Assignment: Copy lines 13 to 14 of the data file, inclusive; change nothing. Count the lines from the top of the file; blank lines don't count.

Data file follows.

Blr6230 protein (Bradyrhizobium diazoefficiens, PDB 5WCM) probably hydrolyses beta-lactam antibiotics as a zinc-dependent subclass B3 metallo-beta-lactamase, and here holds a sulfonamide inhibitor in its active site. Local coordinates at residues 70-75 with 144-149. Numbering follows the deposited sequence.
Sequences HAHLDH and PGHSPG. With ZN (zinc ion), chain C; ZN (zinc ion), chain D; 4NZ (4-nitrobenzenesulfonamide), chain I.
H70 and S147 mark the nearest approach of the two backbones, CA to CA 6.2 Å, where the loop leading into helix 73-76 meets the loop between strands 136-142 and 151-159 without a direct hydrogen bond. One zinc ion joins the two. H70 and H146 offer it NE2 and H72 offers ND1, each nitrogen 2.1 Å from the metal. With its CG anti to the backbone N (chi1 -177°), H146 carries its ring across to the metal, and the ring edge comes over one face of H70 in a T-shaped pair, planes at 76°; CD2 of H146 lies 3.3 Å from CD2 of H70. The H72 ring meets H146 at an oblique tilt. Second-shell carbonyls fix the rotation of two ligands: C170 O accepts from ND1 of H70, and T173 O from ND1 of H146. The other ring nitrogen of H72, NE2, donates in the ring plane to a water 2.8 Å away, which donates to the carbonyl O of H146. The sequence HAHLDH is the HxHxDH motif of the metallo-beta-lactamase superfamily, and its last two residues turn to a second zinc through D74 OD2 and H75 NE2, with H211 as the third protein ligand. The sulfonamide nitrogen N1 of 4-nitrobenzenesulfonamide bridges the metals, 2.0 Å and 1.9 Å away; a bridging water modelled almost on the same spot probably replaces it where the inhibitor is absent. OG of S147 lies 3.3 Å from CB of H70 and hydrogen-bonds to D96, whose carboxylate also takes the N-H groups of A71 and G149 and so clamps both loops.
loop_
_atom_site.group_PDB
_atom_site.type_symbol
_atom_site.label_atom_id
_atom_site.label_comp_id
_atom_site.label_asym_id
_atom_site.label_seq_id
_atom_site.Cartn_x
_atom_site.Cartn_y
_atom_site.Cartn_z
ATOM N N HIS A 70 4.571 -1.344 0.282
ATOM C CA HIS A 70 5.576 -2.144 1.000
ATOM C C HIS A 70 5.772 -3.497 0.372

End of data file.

_atom_site.Cartn_z
ATOM N N HIS A 70 4.571 -1.344 0.282